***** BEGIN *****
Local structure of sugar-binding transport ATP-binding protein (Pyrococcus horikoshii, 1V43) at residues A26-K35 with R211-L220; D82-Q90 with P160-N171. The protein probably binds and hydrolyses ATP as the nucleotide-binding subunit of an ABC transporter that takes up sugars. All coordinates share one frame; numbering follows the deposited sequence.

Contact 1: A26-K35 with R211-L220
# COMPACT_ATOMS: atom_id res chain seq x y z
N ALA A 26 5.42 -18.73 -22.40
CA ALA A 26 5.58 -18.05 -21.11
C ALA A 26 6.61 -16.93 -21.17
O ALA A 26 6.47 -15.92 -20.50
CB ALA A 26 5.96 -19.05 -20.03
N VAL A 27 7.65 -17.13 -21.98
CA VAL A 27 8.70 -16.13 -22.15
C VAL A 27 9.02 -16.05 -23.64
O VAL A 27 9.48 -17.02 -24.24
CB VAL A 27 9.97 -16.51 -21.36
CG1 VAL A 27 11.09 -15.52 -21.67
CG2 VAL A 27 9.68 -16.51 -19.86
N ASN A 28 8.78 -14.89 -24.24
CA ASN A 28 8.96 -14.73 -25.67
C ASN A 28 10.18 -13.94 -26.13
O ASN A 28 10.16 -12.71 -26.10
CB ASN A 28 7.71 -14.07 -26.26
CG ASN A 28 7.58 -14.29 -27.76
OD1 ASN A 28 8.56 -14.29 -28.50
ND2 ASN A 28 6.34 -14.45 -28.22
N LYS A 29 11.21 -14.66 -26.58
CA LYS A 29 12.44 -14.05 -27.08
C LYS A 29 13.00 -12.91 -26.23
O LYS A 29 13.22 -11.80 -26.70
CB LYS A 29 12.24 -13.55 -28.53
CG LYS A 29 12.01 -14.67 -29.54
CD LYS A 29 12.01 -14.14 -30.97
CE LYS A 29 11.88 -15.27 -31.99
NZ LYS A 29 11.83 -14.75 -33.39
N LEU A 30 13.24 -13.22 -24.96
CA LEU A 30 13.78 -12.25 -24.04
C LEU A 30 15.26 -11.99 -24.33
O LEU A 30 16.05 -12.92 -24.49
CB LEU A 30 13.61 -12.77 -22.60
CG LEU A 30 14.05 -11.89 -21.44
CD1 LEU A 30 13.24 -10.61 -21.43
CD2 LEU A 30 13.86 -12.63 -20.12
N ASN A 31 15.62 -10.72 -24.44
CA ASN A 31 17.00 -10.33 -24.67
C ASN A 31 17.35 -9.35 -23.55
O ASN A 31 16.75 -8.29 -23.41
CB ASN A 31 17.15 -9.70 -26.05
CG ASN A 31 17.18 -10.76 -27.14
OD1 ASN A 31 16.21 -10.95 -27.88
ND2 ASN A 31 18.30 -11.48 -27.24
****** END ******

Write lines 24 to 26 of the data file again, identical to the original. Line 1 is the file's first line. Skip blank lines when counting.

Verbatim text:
N LYS A 29 11.21 -14.66 -26.58
CA LYS A 29 12.44 -14.05 -27.08
C LYS A 29 13.00 -12.91 -26.23